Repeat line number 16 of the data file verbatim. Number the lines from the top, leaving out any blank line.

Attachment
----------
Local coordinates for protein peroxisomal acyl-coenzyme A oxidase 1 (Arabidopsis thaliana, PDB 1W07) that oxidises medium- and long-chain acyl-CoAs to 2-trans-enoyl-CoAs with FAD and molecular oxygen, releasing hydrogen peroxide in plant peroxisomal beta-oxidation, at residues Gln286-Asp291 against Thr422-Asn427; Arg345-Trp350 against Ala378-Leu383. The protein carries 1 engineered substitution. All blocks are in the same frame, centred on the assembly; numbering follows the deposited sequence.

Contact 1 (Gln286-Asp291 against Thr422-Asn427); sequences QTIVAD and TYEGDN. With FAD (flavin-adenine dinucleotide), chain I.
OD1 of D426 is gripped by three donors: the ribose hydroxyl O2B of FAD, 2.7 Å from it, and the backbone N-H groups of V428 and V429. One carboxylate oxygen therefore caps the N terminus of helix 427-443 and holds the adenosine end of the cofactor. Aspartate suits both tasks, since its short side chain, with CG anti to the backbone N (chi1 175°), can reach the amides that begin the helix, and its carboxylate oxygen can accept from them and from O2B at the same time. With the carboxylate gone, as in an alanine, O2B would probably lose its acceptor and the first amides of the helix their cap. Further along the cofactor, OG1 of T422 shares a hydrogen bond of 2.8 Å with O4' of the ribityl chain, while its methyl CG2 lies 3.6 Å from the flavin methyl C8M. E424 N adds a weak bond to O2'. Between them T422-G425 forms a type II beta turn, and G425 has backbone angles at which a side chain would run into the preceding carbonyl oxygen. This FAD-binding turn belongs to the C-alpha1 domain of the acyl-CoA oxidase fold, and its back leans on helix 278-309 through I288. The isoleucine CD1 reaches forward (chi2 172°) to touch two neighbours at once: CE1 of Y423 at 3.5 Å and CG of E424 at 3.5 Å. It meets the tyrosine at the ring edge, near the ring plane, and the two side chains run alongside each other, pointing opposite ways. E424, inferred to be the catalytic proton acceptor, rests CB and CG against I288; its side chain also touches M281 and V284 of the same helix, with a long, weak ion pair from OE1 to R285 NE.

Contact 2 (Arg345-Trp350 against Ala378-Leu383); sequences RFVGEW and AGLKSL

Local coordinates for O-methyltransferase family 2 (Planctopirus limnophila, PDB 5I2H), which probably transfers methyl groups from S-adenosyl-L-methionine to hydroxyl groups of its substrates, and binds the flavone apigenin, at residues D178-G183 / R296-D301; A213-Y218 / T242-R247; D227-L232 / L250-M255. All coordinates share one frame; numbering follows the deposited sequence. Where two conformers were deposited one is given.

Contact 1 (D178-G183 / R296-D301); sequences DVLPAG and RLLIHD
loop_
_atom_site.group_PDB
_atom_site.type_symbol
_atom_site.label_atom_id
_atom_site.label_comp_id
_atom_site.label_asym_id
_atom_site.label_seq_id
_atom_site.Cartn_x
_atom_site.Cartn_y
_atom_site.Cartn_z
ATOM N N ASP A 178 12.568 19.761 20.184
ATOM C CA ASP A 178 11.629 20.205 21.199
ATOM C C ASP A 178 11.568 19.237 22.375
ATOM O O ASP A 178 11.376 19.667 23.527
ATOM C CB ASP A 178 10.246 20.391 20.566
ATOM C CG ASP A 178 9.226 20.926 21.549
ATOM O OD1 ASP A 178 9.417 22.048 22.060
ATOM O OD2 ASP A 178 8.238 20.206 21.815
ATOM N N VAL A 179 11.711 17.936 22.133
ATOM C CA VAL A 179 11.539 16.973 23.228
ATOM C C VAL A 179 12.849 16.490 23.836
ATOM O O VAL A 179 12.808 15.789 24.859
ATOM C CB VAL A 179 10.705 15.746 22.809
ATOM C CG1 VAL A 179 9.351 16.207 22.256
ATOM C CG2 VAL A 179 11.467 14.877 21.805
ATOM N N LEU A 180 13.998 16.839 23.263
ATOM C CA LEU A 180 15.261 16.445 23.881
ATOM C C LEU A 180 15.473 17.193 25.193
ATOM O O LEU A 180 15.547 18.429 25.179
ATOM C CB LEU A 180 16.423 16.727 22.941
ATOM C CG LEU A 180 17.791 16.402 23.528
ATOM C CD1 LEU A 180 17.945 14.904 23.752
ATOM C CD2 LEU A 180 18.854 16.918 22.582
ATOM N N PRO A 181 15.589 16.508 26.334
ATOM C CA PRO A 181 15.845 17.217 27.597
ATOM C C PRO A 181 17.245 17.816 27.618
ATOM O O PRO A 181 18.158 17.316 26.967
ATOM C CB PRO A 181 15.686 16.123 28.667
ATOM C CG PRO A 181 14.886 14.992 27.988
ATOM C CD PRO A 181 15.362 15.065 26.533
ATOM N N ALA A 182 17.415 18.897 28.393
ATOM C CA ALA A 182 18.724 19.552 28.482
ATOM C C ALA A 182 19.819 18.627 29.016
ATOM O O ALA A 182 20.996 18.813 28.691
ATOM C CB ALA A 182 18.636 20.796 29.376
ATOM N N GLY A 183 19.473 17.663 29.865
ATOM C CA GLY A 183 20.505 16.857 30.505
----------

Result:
_atom_site.Cartn_z